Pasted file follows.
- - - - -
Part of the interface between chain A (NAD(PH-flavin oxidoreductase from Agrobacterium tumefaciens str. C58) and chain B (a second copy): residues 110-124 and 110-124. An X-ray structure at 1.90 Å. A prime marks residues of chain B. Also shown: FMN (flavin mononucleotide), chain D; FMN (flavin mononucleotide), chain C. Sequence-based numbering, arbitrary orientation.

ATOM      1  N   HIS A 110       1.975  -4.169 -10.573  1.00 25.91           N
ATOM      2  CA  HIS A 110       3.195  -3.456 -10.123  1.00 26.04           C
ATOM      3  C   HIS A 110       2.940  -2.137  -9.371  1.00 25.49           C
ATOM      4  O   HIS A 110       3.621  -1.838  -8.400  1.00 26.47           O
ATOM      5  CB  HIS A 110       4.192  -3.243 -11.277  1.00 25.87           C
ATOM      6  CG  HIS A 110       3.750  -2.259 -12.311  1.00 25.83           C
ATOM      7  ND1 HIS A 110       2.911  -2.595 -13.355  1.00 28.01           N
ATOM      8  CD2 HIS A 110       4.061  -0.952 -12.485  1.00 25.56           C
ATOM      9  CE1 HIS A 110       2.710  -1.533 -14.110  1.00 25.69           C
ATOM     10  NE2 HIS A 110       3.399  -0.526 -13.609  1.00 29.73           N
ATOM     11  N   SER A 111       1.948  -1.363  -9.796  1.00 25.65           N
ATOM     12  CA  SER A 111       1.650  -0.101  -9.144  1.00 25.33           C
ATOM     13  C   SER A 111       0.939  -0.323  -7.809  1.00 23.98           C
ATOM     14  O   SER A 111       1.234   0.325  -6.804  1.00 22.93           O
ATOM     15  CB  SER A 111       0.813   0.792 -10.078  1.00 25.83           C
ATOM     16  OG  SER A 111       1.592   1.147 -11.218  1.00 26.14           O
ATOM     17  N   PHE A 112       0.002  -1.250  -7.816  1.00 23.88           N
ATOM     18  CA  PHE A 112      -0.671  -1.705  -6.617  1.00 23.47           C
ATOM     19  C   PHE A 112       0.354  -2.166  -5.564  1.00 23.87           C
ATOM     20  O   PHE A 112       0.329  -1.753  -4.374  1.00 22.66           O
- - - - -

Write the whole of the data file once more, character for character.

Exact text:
Part of the interface between chain A (NAD(PH-flavin oxidoreductase from Agrobacterium tumefaciens str. C58) and chain B (a second copy): residues 110-124 and 110-124. An X-ray structure at 1.90 Å. A prime marks residues of chain B. Also shown: FMN (flavin mononucleotide), chain D; FMN (flavin mononucleotide), chain C. Sequence-based numbering, arbitrary orientation.

ATOM      1  N   HIS A 110       1.975  -4.169 -10.573  1.00 25.91           N
ATOM      2  CA  HIS A 110       3.195  -3.456 -10.123  1.00 26.04           C
ATOM      3  C   HIS A 110       2.940  -2.137  -9.371  1.00 25.49           C
ATOM      4  O   HIS A 110       3.621  -1.838  -8.400  1.00 26.47           O
ATOM      5  CB  HIS A 110       4.192  -3.243 -11.277  1.00 25.87           C
ATOM      6  CG  HIS A 110       3.750  -2.259 -12.311  1.00 25.83           C
ATOM      7  ND1 HIS A 110       2.911  -2.595 -13.355  1.00 28.01           N
ATOM      8  CD2 HIS A 110       4.061  -0.952 -12.485  1.00 25.56           C
ATOM      9  CE1 HIS A 110       2.710  -1.533 -14.110  1.00 25.69           C
ATOM     10  NE2 HIS A 110       3.399  -0.526 -13.609  1.00 29.73           N
ATOM     11  N   SER A 111       1.948  -1.363  -9.796  1.00 25.65           N
ATOM     12  CA  SER A 111       1.650  -0.101  -9.144  1.00 25.33           C
ATOM     13  C   SER A 111       0.939  -0.323  -7.809  1.00 23.98           C
ATOM     14  O   SER A 111       1.234   0.325  -6.804  1.00 22.93           O
ATOM     15  CB  SER A 111       0.813   0.792 -10.078  1.00 25.83           C
ATOM     16  OG  SER A 111       1.592   1.147 -11.218  1.00 26.14           O
ATOM     17  N   PHE A 112       0.002  -1.250  -7.816  1.00 23.88           N
ATOM     18  CA  PHE A 112      -0.671  -1.705  -6.617  1.00 23.47           C
ATOM     19  C   PHE A 112       0.354  -2.166  -5.564  1.00 23.87           C
ATOM     20  O   PHE A 112       0.329  -1.753  -4.374  1.00 22.66           O